Scoring a Serial Killer’s Many Transformations in “The Serpent”
In the 1970s, young travelers flocked to Asia for exotic adventures and a liberating nomadic lifestyle, but an evil force slithered beneath the surface to prey on them. Netflix’s The Serpent dives into the underbelly world of real-life serial killer, Charles Sobhraj. Tahar Rahim stars as the convicted murderer who targeted westerners and hippies traveling through Bangkok to steal their identities and funds. Composer Dominik Scherrer scored the hypnotic soundtrack that draws from the era and geographic setting, but mostly captures the depths of Sobhraj’s depravity.
The show’s theme song ‘State of Flux’ feels like a doomed pursuit in a never-ending maze. It tumbles deeper into the chaos and chases the characters throughout the snake-and-mouse game. “That piece is a little bit about the central character, Charles Sobhraj,” Scherrer explained. “His snake-iness that always slithers away, and you can’t quite grasp. But it’s kind of charming, or snake charmer-ish, at the same time. That’s how he operated because, I guess, he was charming to some people and kind of a cool-looking guy.”
Even so, Scherrer doesn’t seem likely to fall victim to Sobrahj’s mind games. He laughed adding, “At the same time, even if he wasn’t killing people, he’d be quite a weird person, still.”
Once you hear the title track, it will haunt your dreams and prickle the hair on your arms. Listen for it in the show, and you’ll know something pivotal is coming, “Once we established that [song] as the title music, you know that this tune becomes more important and has a sort of weight each time you bring it back,” Scherrer revealed. “Then you want to reserve that for the bigger moments, for the bigger junctures in the story. So, when that title comes back, you know this is a bigger moment. It’s a nice thing to play with.”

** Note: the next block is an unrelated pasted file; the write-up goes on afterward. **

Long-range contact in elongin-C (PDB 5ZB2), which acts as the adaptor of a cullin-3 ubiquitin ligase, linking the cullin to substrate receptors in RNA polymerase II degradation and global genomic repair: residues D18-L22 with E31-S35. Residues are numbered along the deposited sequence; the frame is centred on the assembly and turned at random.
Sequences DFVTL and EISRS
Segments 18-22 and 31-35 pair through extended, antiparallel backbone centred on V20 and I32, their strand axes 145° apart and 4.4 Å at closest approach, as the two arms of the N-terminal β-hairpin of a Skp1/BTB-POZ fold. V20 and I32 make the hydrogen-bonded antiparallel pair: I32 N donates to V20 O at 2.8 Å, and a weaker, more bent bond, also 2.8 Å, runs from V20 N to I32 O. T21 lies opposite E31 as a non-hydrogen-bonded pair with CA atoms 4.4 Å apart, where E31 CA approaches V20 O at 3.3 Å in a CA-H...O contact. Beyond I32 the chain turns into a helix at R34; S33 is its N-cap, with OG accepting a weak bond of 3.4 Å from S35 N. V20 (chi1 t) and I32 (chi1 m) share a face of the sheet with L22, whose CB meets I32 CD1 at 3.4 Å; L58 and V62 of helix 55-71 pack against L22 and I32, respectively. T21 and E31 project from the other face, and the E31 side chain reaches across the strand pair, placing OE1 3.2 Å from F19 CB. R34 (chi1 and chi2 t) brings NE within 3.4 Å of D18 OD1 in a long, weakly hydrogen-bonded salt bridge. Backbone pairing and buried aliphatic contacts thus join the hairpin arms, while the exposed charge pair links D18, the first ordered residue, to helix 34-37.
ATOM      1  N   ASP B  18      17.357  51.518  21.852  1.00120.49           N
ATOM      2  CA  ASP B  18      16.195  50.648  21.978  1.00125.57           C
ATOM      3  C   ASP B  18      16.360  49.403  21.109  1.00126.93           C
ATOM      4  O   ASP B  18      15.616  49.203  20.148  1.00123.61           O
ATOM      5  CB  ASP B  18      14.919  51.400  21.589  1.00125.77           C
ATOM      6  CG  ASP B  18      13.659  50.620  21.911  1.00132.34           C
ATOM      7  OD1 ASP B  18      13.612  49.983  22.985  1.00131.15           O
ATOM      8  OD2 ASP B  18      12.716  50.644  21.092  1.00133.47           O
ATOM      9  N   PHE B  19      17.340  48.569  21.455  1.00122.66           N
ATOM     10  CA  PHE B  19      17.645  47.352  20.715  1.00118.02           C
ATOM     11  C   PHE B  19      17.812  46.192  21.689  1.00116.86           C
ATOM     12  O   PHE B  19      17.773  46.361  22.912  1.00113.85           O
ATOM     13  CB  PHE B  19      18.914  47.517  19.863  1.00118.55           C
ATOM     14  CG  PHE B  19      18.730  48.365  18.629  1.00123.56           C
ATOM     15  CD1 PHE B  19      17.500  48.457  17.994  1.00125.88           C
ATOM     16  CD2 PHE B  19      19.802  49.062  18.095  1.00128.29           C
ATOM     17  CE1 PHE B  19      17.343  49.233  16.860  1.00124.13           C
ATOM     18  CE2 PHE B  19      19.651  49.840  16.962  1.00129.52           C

Sobhraj earned his reputation as a “serpent” for his deadly deception and remarkable ability to evade capture. His smooth and slippery attacks unfold in each episode with the maddening anxiety of watching a catastrophe you can’t control. The plot jumps in chronology leaving the fate of the victims dangling, but Scherrer is careful not to give anything away. “The music doesn’t necessarily always have to score the subtext,” Scherrer said. “It’s interesting. It’s often good to let it happen in the action and then the music can score the aftermath. Then you do tricks like where you seemingly relax a situation and just as it relaxes, you can come with a bigger surprise, which then will be more shocking.”
The music will quicken your pulse and can mislead viewers on a path that ends in danger. The score can provide a false sense of security or emphasize a brutal and shocking scene. “It’s a little bit like a game sometimes, putting these sequences together. You can’t keep ramping it up all the time. You have to let go in order that you can ramp up again.”